So much for the lack of a government subsidy being a deal breaker.
Public money wasn’t needed after all for Danny Williams to convince the Manitoba Moose to amble down the Trans-Canada Highway to Newfoundland.
Before we debate whether the new American Hockey League team in St. John’s should be called the Moose, the Swilers, the Caps or the Dannys, let’s send to the penalty box the invalid and illogical arguments that were presented in favour of handing over taxpayers’ money to a pro hockey team.
Most are minor penalties, although some warrant a misconduct.
Williams’ histrionic exaggerations last week earn him a five-minute major for high-shticking.
• “The team will create $10 million in spinoffs.” That word, “spinoffs,” gets tossed around more than a puck at practice. It does not mean $10 million — or whatever amount someone declares the “spinoffs” will be — will come back to government coffers, as many people think. The word is slang for the “multiplier effect,” a concept in economics that says Activity A will lead to Activity B which will bring about Activity C, and so on, all of which involve spending money.
The multiplier effect — or spinoffs — means spent money will circulate through various people and companies. A spinoff is not a tax or revenue that accrues entirely to the government. You go to a game, pay for parking, buy a beer, get your kid a Moose/Swilers jersey — that’s the multiplier effect in action.
Only a portion of that money makes its way to the public purse.
• “The payroll tax will enable
the government to earn back its $500,000 subsidy.” No, it won’t.
Suppose the Moose/Swilers have a payroll of $10 million. The provincial payroll tax is two per cent. That’s $20,000 payroll tax per
$1 million of payroll.
Some of my fellow hockey fans apparently live in a universe where $200,000 is equal to $500,000.
• “The tax on ticket sales will give the government back its $500,000 subsidy.” No, it won’t.
The Moose/Swilers will, hopefully, create some magic on the ice, but they won’t magically inject cash into people’s pockets and provide them with more disposable income. That’s another economics term, describing the amount of money a person can spend on wants rather than needs — after taxes, rent/mortgage, food and such are paid for.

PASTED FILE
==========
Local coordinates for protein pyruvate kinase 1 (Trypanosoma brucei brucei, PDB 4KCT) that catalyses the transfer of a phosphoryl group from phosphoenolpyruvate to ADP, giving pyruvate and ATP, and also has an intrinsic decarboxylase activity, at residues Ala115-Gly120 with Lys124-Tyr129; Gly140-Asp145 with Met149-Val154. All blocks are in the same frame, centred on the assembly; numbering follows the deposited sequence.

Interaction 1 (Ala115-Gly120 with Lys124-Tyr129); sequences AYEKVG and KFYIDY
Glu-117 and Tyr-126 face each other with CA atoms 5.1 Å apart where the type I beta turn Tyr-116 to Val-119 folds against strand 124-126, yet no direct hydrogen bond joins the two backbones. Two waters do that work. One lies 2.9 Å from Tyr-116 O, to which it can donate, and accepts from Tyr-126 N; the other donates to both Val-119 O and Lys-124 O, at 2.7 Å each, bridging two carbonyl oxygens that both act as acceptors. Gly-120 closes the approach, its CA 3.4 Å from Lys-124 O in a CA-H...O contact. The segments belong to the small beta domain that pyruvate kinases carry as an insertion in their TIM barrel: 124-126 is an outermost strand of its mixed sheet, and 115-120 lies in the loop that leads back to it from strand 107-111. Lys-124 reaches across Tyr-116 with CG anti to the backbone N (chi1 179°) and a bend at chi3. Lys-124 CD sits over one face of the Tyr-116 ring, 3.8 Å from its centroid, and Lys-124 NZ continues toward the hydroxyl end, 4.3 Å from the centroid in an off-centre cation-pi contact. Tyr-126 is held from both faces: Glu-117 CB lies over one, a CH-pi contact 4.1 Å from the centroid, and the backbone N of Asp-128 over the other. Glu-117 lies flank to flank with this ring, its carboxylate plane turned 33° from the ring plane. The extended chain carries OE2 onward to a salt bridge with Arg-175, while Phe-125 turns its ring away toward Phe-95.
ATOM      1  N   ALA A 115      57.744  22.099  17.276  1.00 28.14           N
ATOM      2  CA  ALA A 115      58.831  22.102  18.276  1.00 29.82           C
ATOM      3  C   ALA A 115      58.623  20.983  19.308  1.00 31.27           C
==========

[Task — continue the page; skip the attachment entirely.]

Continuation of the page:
A hockey team will provide people with one more option for entertainment spending. Go to a hockey game or go to a movie? Hockey game or bowling? Wherever entertainment dollars are spent, the sales tax total going to the government will be the same. Disposable income, not a hockey team, determines whether the government’s sales tax take goes up.
• “A $500,000 subsidy is less than $1 per resident of the province.” It sounds convincing, but is irrelevant. By this logic, Worthy Cause B should receive $2 per resident, and Worthy Cause C should get $3. Oh, look — Acme Inc. has an economic proposal just as good as Danny’s that needs only $1 from each resident. Before you know it, you’ve hit $100 or $500 or more.
• “If we don’t provide an annual subsidy, we won’t get an AHL team.” That is, like, so last week.
Pro minor hockey
Here’s the best reason not to provide public money to a pro hockey team: imagine it is 2031, and you’re at the local rink to watch your grandson — or granddaughter — play hockey.
Like most St. John’s arenas, the facility is decrepit. The ice is bumpy and rutted. The boards are worn and splintered. Rusty droplets fall from the rafters onto the discoloured ice.
Another hockey parent comments, “You know, instead of giving Danny Williams’ hockey team
$10 million over the past 20 years, we should have built a twinplex.”
Brian Jones is a desk editor at The Telegram. He can be reached by email at email@example.com